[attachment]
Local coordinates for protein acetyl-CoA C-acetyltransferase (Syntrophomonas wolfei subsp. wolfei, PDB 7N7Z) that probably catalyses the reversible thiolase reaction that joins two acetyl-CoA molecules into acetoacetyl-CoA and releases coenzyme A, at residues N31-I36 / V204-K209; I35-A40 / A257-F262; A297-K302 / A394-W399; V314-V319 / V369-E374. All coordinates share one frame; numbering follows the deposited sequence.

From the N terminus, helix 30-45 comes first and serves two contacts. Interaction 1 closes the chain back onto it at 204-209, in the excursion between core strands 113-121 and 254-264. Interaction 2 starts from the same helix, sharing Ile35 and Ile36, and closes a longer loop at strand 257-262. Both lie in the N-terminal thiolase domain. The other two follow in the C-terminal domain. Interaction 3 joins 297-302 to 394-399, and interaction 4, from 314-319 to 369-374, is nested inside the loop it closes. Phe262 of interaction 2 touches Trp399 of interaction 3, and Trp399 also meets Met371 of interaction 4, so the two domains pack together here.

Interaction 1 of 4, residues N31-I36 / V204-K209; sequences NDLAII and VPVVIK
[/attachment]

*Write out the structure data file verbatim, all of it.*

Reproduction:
Local coordinates for protein acetyl-CoA C-acetyltransferase (Syntrophomonas wolfei subsp. wolfei, PDB 7N7Z) that probably catalyses the reversible thiolase reaction that joins two acetyl-CoA molecules into acetoacetyl-CoA and releases coenzyme A, at residues N31-I36 / V204-K209; I35-A40 / A257-F262; A297-K302 / A394-W399; V314-V319 / V369-E374. All coordinates share one frame; numbering follows the deposited sequence.

From the N terminus, helix 30-45 comes first and serves two contacts. Interaction 1 closes the chain back onto it at 204-209, in the excursion between core strands 113-121 and 254-264. Interaction 2 starts from the same helix, sharing Ile35 and Ile36, and closes a longer loop at strand 257-262. Both lie in the N-terminal thiolase domain. The other two follow in the C-terminal domain. Interaction 3 joins 297-302 to 394-399, and interaction 4, from 314-319 to 369-374, is nested inside the loop it closes. Phe262 of interaction 2 touches Trp399 of interaction 3, and Trp399 also meets Met371 of interaction 4, so the two domains pack together here.

Interaction 1 of 4, residues N31-I36 / V204-K209; sequences NDLAII and VPVVIK